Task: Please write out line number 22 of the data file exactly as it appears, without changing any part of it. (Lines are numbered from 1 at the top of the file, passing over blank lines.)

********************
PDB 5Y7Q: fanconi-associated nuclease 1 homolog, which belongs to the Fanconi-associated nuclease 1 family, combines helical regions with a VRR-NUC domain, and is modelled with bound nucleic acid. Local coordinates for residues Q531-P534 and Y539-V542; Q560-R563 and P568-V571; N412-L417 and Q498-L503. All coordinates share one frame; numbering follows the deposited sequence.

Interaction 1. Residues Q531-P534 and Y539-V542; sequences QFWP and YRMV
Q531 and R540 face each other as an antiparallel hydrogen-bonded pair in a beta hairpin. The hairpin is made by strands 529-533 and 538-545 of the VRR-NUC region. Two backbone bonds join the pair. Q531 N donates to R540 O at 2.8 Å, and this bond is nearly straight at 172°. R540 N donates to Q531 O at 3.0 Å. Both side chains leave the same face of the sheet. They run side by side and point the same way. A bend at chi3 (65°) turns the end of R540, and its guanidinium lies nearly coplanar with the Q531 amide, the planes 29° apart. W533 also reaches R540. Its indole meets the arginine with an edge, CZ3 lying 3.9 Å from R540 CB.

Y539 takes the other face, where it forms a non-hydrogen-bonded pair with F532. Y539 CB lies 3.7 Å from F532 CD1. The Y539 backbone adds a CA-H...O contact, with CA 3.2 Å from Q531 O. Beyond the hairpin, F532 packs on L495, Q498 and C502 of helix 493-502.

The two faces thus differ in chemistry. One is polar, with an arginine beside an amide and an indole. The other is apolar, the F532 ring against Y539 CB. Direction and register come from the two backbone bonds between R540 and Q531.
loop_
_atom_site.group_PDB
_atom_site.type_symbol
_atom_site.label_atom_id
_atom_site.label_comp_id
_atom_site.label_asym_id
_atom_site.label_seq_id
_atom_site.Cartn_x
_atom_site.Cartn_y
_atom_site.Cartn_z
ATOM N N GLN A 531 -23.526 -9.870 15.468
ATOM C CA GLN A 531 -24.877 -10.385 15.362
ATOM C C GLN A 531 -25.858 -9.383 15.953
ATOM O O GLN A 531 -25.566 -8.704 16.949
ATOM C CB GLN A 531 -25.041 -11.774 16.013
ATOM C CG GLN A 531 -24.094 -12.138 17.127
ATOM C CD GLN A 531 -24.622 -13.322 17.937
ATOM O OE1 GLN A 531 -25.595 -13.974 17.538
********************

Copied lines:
ATOM C CD GLN A 531 -24.622 -13.322 17.937